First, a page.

Creativity, imagination needed in finding county jail solution

Published 12:00 am Saturday, January 8, 2000

At a public meeting held on Thursday night, the Butler County Commission sat quietly and listened to public response on the possibility of passing a one-cent sales tax in the county to provide funding for a new jail and to assist in economic development.

While the discussion was a major step in communication with their constituents, the commissioners received mixed responses from those in attendance and at first glance it appears they have little support for the idea.

At this point, the sales tax is just an idea and should not be considered the definitive answer to the problems in Butler County. While we

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applaud the commission for recognizing certain problems and trying to take action to correct these problems, we wonder whether all the options have been weighed and if the needed funds could not come from some other source.

The fact is Butler County needs a new jail. The current facility is inadequate and has become a maintenance nightmare. If a new one is not built soon under the county's own initiative, then the commission may find itself under a court order to build one later. If that occurs, the

cost could well exceed twice what would be necessary.

Another fact is that Butler County must begin taking action to attract industry to the area, and part of the funds generated from this sales tax idea would be earmarked for securing property and constructing a spec building that would

help attract industry.

However, the question that rises out of this discussion is: would a sales tax do more harm than good to our already strained economy? How would this affect retail sales in the area? How would this tax affect fixed income and unemployed families who are already struggling to make ends meet?

Would new businesses be interested in locating to an area with such a high sales tax rate? Nine percent in the City of Greenville is unheard of in an area with such a small population. Would the small amount of improvements this measure would generate be worth the sacrifice each and every individual in the county would have to make? We think there are other answers.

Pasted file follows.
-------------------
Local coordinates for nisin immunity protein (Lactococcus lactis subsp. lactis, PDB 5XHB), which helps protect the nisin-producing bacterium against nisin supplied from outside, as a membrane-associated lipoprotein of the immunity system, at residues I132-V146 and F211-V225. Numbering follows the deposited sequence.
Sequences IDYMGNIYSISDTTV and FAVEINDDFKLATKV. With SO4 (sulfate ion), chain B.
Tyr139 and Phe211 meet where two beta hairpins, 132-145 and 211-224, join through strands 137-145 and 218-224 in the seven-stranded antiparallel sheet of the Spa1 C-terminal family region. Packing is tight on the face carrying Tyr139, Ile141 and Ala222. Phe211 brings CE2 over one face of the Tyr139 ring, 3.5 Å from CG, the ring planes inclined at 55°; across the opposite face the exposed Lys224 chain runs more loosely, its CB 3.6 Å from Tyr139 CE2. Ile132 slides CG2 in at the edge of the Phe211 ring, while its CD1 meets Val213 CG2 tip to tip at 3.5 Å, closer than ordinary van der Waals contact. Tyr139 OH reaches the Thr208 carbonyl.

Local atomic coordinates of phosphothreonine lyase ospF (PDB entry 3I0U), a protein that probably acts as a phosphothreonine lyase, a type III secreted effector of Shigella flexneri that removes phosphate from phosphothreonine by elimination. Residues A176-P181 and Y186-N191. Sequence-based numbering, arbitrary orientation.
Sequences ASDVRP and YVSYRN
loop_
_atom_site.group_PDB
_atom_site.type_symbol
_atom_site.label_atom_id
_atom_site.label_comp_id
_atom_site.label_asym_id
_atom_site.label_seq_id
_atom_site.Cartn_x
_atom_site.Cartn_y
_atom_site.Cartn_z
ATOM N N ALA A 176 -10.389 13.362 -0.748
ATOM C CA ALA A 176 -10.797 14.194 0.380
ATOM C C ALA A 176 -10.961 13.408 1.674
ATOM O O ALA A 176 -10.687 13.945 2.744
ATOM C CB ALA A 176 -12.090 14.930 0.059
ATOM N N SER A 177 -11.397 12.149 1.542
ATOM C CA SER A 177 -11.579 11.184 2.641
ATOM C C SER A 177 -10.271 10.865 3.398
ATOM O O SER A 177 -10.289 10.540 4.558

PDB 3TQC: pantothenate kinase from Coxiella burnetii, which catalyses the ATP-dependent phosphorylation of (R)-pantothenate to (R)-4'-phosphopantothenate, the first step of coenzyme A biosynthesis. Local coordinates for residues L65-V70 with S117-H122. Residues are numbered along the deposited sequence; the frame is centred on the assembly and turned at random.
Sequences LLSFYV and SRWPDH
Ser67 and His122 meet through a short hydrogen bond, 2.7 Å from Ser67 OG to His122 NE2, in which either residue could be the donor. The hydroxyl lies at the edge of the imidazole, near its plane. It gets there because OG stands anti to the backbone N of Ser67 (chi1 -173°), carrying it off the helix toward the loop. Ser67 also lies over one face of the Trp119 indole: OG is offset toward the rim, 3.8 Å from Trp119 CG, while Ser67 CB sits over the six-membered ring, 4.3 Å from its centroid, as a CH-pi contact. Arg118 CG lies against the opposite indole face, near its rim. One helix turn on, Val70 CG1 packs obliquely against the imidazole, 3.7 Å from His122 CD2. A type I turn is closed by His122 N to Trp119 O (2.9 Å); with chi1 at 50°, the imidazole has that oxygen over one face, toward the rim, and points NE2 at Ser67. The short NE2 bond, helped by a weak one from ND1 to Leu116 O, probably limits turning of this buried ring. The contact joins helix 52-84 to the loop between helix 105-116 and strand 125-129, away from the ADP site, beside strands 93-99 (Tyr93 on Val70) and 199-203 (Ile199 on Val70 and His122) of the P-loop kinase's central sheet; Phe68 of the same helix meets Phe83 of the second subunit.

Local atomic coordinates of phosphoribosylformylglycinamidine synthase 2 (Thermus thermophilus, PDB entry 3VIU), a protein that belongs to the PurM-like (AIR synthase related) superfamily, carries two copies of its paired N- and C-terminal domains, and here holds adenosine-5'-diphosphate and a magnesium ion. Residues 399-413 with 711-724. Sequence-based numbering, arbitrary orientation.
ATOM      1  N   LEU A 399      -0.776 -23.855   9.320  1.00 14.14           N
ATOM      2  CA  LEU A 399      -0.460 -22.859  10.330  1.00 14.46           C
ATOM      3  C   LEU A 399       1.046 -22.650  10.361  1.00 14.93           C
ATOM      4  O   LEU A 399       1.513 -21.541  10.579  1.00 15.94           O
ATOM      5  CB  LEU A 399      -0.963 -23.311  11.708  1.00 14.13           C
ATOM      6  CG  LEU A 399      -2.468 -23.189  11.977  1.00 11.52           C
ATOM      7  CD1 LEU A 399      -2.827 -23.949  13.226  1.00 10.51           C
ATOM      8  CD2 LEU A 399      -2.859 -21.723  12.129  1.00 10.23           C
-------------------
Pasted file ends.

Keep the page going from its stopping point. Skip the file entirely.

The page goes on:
Most in attendance at the meeting said they might support a property tax if a proper plan was presented that not only addressed a jail and economic development investments, but also funds to improve education and road conditions in the county.

Economic development includes a lot of issues. A business interested in locating in Butler County is not only interested in location and facilities available, but also the condition of area schools, local transportation, and the amount of taxes their employees will have to pay. All of these factors are intertwined and should be addressed.

A number of federal and state grants are available to secure properties and make improvements for economic development. And, while matching funds will be necessary to secure these funds, better use of current resources might help us find the money we need.

Butler County is currently debt free, and taking out a loan to build a new jail is still an option. An increase in court costs will help put the repayment of the loan in the hands of those who should repay it, those who are convicted in court and those who wind up living in the jail.

Taxes are always a hard sell, and although some source of funding is desperately needed to address these issues, we question whether a sales tax is the right idea.

Citizens of the county must be aware that a one percent sales tax can be passed without the consent of the people. A property tax cannot.

We encourage everyone in Butler County to call their county commissioner and let them know how you feel. Something must be done, yes, but without a definite plan that addresses a variety of needs, support for any type of tax will be hard to find.